You don’t need to apply to be discharged from bankruptcy – it happens automatically. If you are declared bankrupt, your name will also be permanently listed on a public register, the National Personal Insolvency Index (NPII), which keeps track of personal insolvency proceedings in Australia. This means anyone will be able to pay a fee ($15 at the time of writing) to search the register and find out you are bankrupt or have been in the past. 

Can bankruptcy be ended early?

AFSA says you may be able to annul your bankruptcy and have it cancelled early in one of three ways:

  1. Paying off all your outstanding debts in full – this includes interest, realisations charges, and any expenses charged or incurred by your trustee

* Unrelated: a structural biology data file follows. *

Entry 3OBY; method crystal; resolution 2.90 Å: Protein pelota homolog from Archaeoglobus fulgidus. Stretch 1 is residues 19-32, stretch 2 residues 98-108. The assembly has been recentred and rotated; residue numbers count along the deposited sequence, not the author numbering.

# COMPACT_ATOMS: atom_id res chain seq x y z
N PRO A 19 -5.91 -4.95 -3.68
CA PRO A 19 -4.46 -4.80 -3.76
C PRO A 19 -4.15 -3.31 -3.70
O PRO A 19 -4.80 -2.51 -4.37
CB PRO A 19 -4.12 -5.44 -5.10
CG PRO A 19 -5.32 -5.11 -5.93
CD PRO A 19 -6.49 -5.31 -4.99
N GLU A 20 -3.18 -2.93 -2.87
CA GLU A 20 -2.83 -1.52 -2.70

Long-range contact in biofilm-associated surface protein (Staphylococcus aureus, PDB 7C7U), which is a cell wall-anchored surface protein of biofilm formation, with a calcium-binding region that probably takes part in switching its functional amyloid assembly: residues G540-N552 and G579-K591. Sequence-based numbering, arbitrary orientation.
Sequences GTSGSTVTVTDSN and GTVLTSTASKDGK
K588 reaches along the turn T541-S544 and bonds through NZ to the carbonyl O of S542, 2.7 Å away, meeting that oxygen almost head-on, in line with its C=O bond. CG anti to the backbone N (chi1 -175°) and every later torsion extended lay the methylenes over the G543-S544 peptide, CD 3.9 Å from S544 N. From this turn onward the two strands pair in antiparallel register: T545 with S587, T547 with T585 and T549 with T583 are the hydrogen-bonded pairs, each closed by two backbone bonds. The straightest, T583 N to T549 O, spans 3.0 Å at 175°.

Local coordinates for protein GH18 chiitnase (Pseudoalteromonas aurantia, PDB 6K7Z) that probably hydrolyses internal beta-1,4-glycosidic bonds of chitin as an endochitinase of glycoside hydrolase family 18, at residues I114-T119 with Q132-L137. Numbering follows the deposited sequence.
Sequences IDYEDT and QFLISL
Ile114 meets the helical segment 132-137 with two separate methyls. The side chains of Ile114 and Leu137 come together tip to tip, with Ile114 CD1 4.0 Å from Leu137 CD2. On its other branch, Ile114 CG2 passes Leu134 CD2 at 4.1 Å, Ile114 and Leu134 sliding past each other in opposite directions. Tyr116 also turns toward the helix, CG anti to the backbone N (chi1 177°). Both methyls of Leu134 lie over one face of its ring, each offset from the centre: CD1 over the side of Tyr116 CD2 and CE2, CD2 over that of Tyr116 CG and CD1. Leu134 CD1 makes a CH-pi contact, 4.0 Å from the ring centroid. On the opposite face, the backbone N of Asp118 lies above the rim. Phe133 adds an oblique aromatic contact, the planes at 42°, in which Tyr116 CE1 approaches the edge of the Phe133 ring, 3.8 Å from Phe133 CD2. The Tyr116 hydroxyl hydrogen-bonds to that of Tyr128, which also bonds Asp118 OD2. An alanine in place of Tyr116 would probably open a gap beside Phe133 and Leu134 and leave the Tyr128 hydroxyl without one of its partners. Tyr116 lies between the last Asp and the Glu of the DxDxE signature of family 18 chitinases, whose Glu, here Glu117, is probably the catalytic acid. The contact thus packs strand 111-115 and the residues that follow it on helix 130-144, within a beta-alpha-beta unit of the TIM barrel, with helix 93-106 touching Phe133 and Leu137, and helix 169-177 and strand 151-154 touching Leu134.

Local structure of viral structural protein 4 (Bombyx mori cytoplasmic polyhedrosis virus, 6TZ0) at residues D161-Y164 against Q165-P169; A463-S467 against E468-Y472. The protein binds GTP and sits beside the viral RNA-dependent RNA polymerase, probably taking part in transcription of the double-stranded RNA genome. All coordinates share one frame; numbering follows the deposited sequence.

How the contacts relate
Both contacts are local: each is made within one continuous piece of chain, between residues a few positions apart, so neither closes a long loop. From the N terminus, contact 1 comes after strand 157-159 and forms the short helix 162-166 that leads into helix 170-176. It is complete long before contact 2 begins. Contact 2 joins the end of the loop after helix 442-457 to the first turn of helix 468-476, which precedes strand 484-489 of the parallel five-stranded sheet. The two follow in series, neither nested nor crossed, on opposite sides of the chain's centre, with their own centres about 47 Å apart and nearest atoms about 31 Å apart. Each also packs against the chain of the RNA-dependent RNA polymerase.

2. Arranging a ‘composition’ with your creditors – this is a negotiated agreement in which they accept a final payment that’s less than your total debt
  3. Proving in court that you should not have been made bankrupt in the first place – AFSA recommends seeking legal advice about this option.

Where can I get financial and legal support with bankruptcy?

If you are in financial difficulty and are concerned you may be heading for bankruptcy, it is a good idea to seek advice. Free advice is available from a financial counsellor through the National Debt Helpline (NDH) on 1800 007 007. The NDH helps consumers find individual counsellors and organisations near to them. The NDH also offers information and resources on what your rights are if you are experiencing financial hardship.

Community legal services and legal aid agencies, as well as consumer credit legal services, may be able to help you if you need legal help to assist with bankruptcy matters. Free advice and support is available to eligible Australians, with services offered across states and territories in Australia. AFSA maintains a list of state and territory legal assistance services available to support Australians.